Some years ago David decided a few innocent remarks about the inadequate size of my garden justified buying an acreage across the street. He cleared some 300 alders, pulled an equal number of stumps, leveled the ground and fenced an acre or so, which seemed harmless enough and kept him busy for a long, long while. Since David without a project tends to get under foot this seemed like a good idea at the time.
When Geoffrey Chaucer claimed that Satan finds work for idle hands he must have had David in mind. I can’t claim I wasn’t warned, but I failed to understand what the Devil was going on when David asked so many questions about how I would create my own Garden of Eden that two of those hands were attached to my wrists! Thus came the day when I was presented with a large blank canvas and indelible proof that one should be careful what she asks for.
The first order of business was to plant fruit trees, which were espaliered along the north fence so they would not shade the rest of the crops. We planted apples, pears, cherries and nectarines, 20 of each because David believes you can’t have too much of a good thing. This is where we ran into our pollination problem.
I am sure we all heard about the birds and bees, so I’ll spare you the sordid details; those who don’t know them need to ask their parents. Until then, trust me when I tell you that without pollinators you can plant any number of fruit trees and get nothing but pretty flowers. If you want nectarines you must go about with a little brush and do it yourself, a very time consuming and boring job I had been doing for the few trees we already had. When I explained to David that I had neither time nor inclination to participate in a menage a quatre vingts it became obvious that we needed an alternative.
Have you ever read a fairy tale where the king gives his daughter’s suitors an impossible quest to win her hand? In David’s case this would be a very bad idea. David on a mission can get a bit carried away, so I should have been more careful about suggesting mason bees. First he researched mason bees and their predators, learning more about woodpeckers than any man should know, and built some arguably useful prototypes that I liked but failed to meet David’s exacting standards. It was looking like the princess would die single until he found someone who had mason bee larvae for sale. Eureka! Mounting his faithful Chevrolet, he dashed off into the sunrise and bought 50 cocooned little rascals. Of equal importance, he took a peek at their setup and brought the larvae home to move into a freshly constructed, five star mason bee hotel.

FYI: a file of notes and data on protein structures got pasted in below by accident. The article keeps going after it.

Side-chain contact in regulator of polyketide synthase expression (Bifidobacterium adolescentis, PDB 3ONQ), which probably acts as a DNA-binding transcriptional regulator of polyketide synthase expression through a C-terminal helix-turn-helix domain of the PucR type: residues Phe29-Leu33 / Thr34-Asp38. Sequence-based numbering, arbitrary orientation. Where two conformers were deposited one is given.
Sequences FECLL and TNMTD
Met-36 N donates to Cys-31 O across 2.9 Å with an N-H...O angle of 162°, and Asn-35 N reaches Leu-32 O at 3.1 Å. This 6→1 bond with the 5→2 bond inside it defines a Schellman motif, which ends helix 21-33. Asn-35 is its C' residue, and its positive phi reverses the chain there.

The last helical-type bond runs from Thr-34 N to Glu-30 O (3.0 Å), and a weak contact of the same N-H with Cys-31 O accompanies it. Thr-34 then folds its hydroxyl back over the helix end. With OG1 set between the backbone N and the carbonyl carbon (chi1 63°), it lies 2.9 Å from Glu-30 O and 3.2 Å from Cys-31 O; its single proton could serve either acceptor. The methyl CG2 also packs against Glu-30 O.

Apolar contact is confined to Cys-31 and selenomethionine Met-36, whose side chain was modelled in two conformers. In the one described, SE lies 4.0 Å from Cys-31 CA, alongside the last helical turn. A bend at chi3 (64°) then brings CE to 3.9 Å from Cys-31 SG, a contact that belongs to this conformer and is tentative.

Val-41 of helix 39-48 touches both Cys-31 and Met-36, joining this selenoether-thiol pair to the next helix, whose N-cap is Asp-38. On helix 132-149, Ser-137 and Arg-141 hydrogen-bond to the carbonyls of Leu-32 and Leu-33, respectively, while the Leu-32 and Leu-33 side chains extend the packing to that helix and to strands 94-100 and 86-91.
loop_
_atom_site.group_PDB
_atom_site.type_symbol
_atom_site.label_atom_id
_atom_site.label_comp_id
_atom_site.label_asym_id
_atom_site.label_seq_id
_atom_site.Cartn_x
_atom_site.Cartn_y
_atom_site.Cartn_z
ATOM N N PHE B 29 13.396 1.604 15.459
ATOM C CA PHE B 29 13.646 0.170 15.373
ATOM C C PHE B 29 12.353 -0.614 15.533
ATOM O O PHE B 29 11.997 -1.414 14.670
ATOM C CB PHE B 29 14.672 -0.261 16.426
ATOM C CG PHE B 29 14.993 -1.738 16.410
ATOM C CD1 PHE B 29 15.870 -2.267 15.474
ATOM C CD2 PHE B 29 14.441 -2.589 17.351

Of course, they had to wait in cold storage until the right moment, but he handled that by sticking them in the refrigerator between the potato salad and the cold cuts. Problem solved.
While I would prefer less variety on the deli shelf, I can see his point. With nary a bee last year we had no cherries, three nectarines and not a single apple. We had lots of pears because they’re self-pollinating. After all the labour involved and time expended David was living for the taste of fresh nectarine juice licked off his chin, and he was in no mood to be denied.
He has accepted responsibility for the entire process. He says he’ll do all the work: cleaning out the nesting tunnels, washing the bee pupae and keeping them cold and dark till next year. He must really, really love fresh nectarines.
Having seen a proper mason bee egg factory, David was in a bit of a sweat to get his version built before the eggs hatched in the refrigerator, but he got it done just in time. The native mason bees settled into the hole of the greenhouse door have just hatched and our chionodoxa are flowering. Overwintering brassicas like kale and broccoli produce early flowers that mason bees love, but they also love dandelions so I’m going to leave them until they start to go to seed. The books say that mason bees hatch on our West Coast around February, but since we’re three weeks behind Victoria they’re hatching now, in March. I was wondering if our bees, coming from the lowlands of Maple Bay, might hatch too early for our needs, but I googled it and learned that they emerge when the temperature is around 13 C and we’re just about there.
I’ve put a bucket of clay and water near the house so the bees can access the ingredients they need to build their nests; after all, that’s why they’re called mason bees. They take damp clay up to the nest and plug up each egg they lay with a ball of pollen for the pupa to eat, sealing it up in clay, each egg separately, then cap off all the eggs in the tunnel with a final dab of clay.
David is walking around today all smug and sassy. He hasn’t yet figured out that the reward for a job well done is another job.